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LightBurn LBRN vs. LBRN2 file formats

LightBurn offers two file formats for saving projects. The current default format is ".lbrn2", but also available is the ".lbrn" (LightBurn legacy project) format. Why should you choose one or the other, and what's the difference?

Functionally they are the same

You can freely select either format, as there are no feature differences and no data loss going between them. The only meaningful difference is that the newer ".lbrn2" format uses a less complex syntax, making it smaller and faster to load - especially with large files.

XML is bulky

The reason for the file difference is that XML, the format used by LightBurn, has a lot of overhead. It doesn't make much difference for things like user options and layers, as there just are not very many of them. But shapes are a different story, and a complex LightBurn file with a many shapes can turn into a very large file.

For example, here is a single shape in XML from the ".lbrn" legacy format:

This happens to be a simple rectangle with some custom curved corners. Because it's a path, it's stored a bunch of points (vertex, or "V") and primitives ("P"). Imagine how large this could be if you had hundreds or thousands of these in your drawing.

Shrinking XML

To make it smaller, LightBurn introduced the ".xbrn2" file format that shrinks that <Shape> XML tag. It doesn't change anything else (except the header, where it indicates the file format). The above gets condensed into tight strings with just a few lines of XML, making the file size smaller and the loading time faster (because the syntax is much easier to read):

The size is much smaller! But it's also not nearly as readable ... for those of you who want to read vertices with quadratic Bezier control point and primitive connection information!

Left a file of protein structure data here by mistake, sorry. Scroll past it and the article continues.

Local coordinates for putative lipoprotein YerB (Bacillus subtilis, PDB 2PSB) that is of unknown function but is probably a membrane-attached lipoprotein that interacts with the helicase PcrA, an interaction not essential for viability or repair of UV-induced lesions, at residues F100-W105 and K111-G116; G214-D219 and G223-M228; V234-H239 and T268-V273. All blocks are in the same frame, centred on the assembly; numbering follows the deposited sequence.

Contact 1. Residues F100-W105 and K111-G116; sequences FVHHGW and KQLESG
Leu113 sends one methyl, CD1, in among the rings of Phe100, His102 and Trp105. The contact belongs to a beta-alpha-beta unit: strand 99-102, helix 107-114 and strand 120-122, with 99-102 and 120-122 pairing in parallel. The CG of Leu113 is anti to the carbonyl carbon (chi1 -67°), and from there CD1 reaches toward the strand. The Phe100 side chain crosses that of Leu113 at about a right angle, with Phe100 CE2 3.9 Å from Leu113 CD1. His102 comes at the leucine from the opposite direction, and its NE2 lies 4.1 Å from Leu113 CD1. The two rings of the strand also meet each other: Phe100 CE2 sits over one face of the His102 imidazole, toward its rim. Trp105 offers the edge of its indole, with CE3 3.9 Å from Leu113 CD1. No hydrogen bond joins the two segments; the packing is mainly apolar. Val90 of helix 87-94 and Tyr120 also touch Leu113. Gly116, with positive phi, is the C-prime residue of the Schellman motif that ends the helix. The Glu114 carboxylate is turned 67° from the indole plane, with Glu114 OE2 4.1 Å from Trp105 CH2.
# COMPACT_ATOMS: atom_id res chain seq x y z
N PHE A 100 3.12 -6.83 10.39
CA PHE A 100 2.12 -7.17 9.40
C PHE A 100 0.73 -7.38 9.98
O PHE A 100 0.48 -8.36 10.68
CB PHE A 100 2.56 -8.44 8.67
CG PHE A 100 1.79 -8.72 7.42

Precise position control

There is one other reason we've found to use ".lbrn". That's when you want precise control over the position of a point. For example, you can't specify the exact X/Y position of points in a path. If you save the file as ".lbrn", then it's straightforward (but not fun) to go in, change the points, and load it back into LightBurn. And you can freely switch formats without risking losing any information.

So which should I use and when?

If you are a regular user of LightBurn who doesn't need to look at the contents of the project files, then ".lbrn2" is the best format to use. Smaller and faster easily win.

But ... do you want to automate some aspects of the LightBurn files? Do you want to read and modify the files? That's when the ".lbrn" format wins. It's easier to understand and easier to write scripts to create or change it.

Now released... LaserPost

We've been working on an Autodesk CAM post-processor (for Fusion 360, HSMWorks, and Inventor) called LaserPost that automatically creates complete LightBurn projects directly from your solid models. It's now released - and free (source on GitHub using the permissive MIT license). You are able to define LightBurn settings directly on your solid models, and with just one click generate perfect LightBurn projects. No more fussing with DXF files, setting up layers and options, removing unwanted lines, fixing text engravings, handling kerf settings by hand, etc. Check it out!

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